The Metropolitan Cathedral (Catedral Metropolitana de Buenos Aires) faces Plaza de Mayo, near the heart of the city, and is close to the Presidential palace, Casa Rosada. This is the church where before 2013 Pope Francis served as Archbishop Jorge Bergoglio. The church now houses the Pope Francis Museum featuring personal and religious artefacts belonging to the Pope, but we visited before this Museum had opened so I can’t comment on it.
A church was first built on this site in 1593 and it has been redesigned and updated seven times since. Construction on the current church was started in 1752 but not completed until the mid-nineteenth century, and the facade was finished in the early 20th century.
I found the cathedral much more impressive on the inside than from its exterior. The facade is more reminiscent of a classic Greek temple or museum than a usual Christian church. The twelve columns out front are said to represent the twelve apostles, supporting a triangular frontispiece depicting the meeting between Jacob and his son Joseph in Egypt. Behind the columns, the front wall has religious symbols and a candle whose eternal flame honors liberator General Jose de San Martín and the Unknown Soldier during the Wars of Independence.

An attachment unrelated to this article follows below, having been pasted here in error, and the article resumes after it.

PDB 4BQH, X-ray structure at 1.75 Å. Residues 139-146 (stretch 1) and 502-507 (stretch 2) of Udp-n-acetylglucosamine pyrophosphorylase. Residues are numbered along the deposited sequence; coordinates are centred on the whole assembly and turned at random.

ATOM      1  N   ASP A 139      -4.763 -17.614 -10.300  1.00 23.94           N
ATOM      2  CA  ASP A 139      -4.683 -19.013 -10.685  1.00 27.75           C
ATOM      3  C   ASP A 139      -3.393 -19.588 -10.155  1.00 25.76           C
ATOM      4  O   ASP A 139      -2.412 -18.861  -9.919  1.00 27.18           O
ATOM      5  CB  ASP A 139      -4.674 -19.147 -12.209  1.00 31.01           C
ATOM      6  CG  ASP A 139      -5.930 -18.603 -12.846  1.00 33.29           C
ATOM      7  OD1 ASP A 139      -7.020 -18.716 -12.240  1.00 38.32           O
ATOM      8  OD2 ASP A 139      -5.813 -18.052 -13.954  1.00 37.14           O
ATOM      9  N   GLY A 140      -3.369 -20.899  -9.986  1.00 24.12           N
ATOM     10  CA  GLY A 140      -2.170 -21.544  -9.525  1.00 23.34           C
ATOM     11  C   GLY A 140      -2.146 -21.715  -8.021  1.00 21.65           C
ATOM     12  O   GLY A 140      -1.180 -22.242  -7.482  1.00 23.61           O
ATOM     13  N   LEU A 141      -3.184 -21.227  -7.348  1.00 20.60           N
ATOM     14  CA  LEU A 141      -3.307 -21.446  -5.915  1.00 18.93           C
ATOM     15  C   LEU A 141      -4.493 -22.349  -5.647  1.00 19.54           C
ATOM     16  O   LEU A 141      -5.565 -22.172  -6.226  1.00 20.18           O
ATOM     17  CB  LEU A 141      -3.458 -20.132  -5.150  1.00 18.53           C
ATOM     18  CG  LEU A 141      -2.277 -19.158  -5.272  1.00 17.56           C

The interior of the Cathedral is spacious, lovely and memorable. It’s a mix of neo-Romanesque and neo-Baroque styles. The floors are covered by Venetian mosaics and religious symbols.
To the right of the nave after you enter you find the marble mausoleum of General San Martín and the Unknown Soldier, with grenadiers standing watch at its entrance. This is one of the more popular spots in the Cathedral, many people wanting their photo taken here. Its art is the work of French sculptor Louis-Robert Carrier-Belleuse, the three female figures representing Argentina, Chile and Peru, the countries liberated by San Martín. He is considered the “Father of the Nation”.
The main wood altarpiece at the front of the church depicts the Virgin and the Holy Trinity. It is one of the older elements in the Cathedral, dating to 1785, and is one of the few remaining elements from colonial times.
There are large number of side chapels, some quite interesting. Also, check out the organ, an 1871 Walcker built in Germany, with more than 3,500 pipes. It is know for its great acoustics.
There’s a lot more to see in the cathedral. Take a look at some scenes below.
(Click on thumbnails to enlarge the photos)